China-Africa brotherhood bolstered in joint anti-pandemic efforts


NAIROBI, July 18 (Xinhua) — The past few months have witnessed an ever-growing brotherhood and solidarity between China and Africa, which are joining hands in tackling the still-unfolding COVID-19 pandemic.

When the first case was confirmed on the African continent on Feb. 14, China, despite being ravaged by the virus then, rushed forward to help its African brothers by unreservedly providing medical supplies, sharing experience, as well as sending expert teams.

So far, Africa’s anti-epidemic efforts have achieved gratifying results despite the growing number of confirmed cases, maintaining a mortality rate far below the global average, according to the Africa Centers for Disease Control and Prevention (Africa CDC).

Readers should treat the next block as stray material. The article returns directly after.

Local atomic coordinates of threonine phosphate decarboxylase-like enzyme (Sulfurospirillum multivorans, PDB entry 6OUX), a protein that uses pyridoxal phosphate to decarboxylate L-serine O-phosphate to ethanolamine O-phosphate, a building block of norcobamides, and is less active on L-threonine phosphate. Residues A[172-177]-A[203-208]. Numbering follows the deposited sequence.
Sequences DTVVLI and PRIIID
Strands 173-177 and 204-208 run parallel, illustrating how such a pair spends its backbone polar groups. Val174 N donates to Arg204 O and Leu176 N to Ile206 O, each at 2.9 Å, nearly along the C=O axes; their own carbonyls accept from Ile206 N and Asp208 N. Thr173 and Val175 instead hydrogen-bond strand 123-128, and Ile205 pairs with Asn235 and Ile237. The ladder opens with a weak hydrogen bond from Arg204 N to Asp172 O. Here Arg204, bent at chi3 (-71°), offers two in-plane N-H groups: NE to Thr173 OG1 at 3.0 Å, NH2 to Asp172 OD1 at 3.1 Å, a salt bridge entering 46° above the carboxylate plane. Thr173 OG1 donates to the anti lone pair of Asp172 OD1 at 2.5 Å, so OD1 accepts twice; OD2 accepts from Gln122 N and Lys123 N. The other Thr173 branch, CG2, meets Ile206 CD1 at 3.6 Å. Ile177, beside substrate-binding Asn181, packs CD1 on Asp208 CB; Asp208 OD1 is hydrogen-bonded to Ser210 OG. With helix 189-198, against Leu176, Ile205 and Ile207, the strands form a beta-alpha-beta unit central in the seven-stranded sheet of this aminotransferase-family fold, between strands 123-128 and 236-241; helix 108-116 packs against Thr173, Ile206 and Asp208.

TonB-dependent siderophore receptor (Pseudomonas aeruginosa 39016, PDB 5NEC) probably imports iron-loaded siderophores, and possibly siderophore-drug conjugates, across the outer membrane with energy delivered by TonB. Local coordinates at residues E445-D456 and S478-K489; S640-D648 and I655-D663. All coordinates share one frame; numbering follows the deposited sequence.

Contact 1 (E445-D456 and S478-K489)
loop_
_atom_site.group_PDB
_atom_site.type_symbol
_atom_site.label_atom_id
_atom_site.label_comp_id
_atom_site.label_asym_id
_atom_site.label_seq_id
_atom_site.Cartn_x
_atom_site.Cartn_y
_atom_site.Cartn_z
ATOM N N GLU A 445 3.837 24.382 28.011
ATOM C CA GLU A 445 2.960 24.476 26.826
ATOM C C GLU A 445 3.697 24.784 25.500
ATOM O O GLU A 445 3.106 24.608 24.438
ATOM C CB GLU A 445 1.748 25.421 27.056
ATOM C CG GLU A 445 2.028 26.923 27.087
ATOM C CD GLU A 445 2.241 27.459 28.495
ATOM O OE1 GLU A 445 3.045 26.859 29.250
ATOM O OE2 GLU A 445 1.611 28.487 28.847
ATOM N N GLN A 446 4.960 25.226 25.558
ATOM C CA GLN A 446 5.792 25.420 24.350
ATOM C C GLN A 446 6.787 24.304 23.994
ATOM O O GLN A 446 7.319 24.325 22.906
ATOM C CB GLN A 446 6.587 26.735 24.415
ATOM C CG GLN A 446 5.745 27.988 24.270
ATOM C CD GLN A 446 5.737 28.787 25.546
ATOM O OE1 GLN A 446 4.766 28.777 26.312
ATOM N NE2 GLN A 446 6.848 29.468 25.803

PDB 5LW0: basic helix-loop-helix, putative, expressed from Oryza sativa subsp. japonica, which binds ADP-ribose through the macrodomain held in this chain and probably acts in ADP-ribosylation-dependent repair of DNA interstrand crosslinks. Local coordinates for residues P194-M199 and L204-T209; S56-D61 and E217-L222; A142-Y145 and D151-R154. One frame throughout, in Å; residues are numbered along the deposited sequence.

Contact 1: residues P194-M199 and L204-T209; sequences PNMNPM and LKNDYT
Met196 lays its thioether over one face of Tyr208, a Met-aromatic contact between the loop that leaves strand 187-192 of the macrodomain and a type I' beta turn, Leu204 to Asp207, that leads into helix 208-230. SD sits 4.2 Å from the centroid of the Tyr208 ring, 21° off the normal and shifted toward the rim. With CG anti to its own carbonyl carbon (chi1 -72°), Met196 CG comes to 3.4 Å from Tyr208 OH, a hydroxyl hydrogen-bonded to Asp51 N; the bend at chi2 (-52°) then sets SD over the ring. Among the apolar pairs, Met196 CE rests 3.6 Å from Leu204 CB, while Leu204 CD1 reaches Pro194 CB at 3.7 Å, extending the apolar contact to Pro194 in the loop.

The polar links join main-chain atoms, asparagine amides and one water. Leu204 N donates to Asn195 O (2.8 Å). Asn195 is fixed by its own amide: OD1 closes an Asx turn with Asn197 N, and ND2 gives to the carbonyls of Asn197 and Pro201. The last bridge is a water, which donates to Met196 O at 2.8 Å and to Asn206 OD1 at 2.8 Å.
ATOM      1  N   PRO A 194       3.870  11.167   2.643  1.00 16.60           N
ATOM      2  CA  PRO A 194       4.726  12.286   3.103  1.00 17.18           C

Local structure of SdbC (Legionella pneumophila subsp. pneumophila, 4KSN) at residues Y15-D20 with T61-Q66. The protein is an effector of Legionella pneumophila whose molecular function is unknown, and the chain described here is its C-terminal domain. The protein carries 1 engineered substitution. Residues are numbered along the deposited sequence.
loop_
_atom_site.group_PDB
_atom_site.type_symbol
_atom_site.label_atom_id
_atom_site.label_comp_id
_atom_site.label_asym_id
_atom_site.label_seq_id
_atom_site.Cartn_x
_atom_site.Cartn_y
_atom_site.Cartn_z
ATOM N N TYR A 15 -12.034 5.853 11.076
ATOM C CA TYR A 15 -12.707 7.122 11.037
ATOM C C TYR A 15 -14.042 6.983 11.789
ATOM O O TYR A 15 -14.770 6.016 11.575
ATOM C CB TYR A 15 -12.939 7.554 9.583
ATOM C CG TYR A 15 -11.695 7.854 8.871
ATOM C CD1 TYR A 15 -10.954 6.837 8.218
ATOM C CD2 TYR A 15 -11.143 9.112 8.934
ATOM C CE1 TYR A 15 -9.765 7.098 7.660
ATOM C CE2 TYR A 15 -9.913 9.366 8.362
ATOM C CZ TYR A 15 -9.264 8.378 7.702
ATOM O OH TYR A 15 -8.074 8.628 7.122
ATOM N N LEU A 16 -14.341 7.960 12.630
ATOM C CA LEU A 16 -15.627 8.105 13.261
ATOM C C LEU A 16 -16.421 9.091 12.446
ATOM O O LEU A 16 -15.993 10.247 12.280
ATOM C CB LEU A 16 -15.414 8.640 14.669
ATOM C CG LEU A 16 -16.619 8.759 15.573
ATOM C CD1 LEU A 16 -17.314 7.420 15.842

Members of a Chinese medical team pose for a photo upon their arrival at the airport in Addis Ababa, Ethiopia, April 16, 2020. (Xinhua/Wang Shoubao)


On April 16, a 12-member team of health experts from the Chinese city of Tianjin arrived in Burkina Faso.

Visiting the Tengandogo University Hospital in Burkina Faso’s capital Ouagadougou twice, the Chinese experts shared their experience in fighting the virus with their local counterparts, who are caring for an increasing number of COVID-19 patients.

Alexandre Sanfo, director-general of the hospital, told Xinhua that the experience shared by the Chinese experts boosted the country’s COVID-19 prevention and control work, as well as its response system.

A Chinese medical expert is welcomed by locals upon her arrival in Ouagadougou, Burkina Faso, April 16, 2020. (Xinhua)

According to the Chinese Embassy in Burkina Faso, the team made a total of four field visits, and held eight training workshops, 14 interdisciplinary meetings, and 40 technical sessions during their stay in the West African country.

After the heavy workload in Burkina Faso, the team went to Abidjan, the capital city of Cote d’Ivoire, on a similar mission at the invitation of the Cote d’Ivoire government.

As of June 2, China has sent a total of 148 medical workers to 11 African countries, according to Chinese Foreign Ministry Spokesperson Zhao Lijian.